Hello all! Welcome to the first post of the CapABLE blog series. This series is intended to be a place for disability advocates, education professionals, someone with a disability or who has loved with a disability, etc. to share wisdom, guidance, or experiences regarding different topics relevant to disability inclusion within public education. I am working on gathering some resources and blog posts from other authors but I wanted to kick things off by sharing a little bit of my story and what led me to create the CapABLE Curriculum.
When I was seven years old, my brother Josiah was born and diagnosed with Nemaline Myopathy, a rare neuromuscular disease. This diagnosis changed the course of my life. Since his birth, I have been a committed advocate of the Muscular Dystrophy Association, Children’s Miracle Network, and similar causes that affect his care and quality of life. My years of advocacy for Josiah began with fundraising goals to bring awareness to his rare condition. As my work evolved, I began to develop problem solving models for communities wishing to bring awareness to these causes. I spoke in schools and local events, organized fundraisers, implemented MDA fundraising challenges in the Perry County School District, and ultimately helped to raise over $300,000 for Muscular Dystrophy. I realized the longer I was involved, the more I wanted to do something that was more hands-on and left a personal impact on a child’s life. I had the privilege of working as a public policy intern in Washington, D.C. for a semester where I served as a liaison to Congress for a disability nonprofit. Throughout this experience, I was able to deepen my knowledge of disability and education policies and communities with members of Congress on how they can implement these practices in their respective states. Through this important work, the idea for an alternate curriculum for students with disabilities began to evolve.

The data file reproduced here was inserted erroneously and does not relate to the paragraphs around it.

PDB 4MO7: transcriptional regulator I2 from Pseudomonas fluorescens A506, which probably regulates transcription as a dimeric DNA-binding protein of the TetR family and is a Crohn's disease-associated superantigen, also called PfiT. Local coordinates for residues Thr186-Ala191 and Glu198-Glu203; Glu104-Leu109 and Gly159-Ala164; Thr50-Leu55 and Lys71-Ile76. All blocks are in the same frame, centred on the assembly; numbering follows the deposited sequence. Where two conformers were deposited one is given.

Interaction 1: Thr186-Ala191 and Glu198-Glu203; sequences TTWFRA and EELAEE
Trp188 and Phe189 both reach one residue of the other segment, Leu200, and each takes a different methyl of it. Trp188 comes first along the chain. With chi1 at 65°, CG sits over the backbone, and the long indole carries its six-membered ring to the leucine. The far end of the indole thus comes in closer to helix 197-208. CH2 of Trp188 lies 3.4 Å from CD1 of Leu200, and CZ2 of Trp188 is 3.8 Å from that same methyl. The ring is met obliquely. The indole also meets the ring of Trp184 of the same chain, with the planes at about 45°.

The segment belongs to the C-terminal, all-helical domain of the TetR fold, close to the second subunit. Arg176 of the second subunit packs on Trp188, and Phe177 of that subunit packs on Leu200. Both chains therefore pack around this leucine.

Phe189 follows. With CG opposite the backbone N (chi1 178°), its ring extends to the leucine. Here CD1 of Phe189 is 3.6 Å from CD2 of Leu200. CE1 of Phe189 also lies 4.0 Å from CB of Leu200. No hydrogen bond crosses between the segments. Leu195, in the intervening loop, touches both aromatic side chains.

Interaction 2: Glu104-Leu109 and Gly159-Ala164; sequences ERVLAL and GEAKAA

Being the daughter of educators and the sister of a child with a disability, I was quick to develop a connection with children with disabilities and pay close attention to how disability policy is implemented in the public school system. Often times, the Americans with Disabilities Act is seen as a blanket solution to all disability issues, but unfortunately there are loopholes which can have unintended consequences for students in need of inclusive services. After the passing of the Individuals with Disabilities Education Act (IDEA) in 1975, the physical barrier was removed for students, however, there was no program in place that addressed or removed the social barrier. My social impact initiative, CapABLE, provides education stakeholders with solutions for bridging emotional learning for all students. It is an initiative that focuses on celebrating the differences between young students with disabilities and those without, eliminating stigma, and encouraging diversity in education. The program highlights two specific points; to educate non-disabled students on how to communicate about disability and to empower students with disabilities to celebrate and embrace their differences without letting it place a divide amongst their peers.
As Miss University of Southern Mississippi, I have had opportunities to present in multiple counties throughout our state to encourage teachers and administrators to implement my program into their classrooms. The curriculum is being taught in classes currently in Mississippi and I am working hard to continuing expanding. My end goal is to use the connections I made in Washington, D.C. to turn this curriculum into usable state legislation. Having the CapABLE curriculum written into state legislation and passed into law would ensure that every school in the state of Mississippi is equipped to teach and reach all students. I believe it is imperative to the success of our public school system and students’ futures that our politicians are actively embracing new programs that promote diversity, inclusion, anti-bullying, and camaraderie between students.
2/3 of people admit to avoiding people with disabilities out of discomfort and not knowing how to act around them. This mindset is the root of bullying and discrimination and the best way we can prevent this mindset in our children is through education. Every child deserves to feel embraced, loved, encouraged, and free to be themselves, especially in an environment where they spend 15% of their life. Through this program, it is my mission to ensure that every student becomes their own superhero. I want every student across the state to learn how to embrace their superpowers by not allowing personal setbacks to stand in the way of proving they are CapABLE of whatever they set their mind to.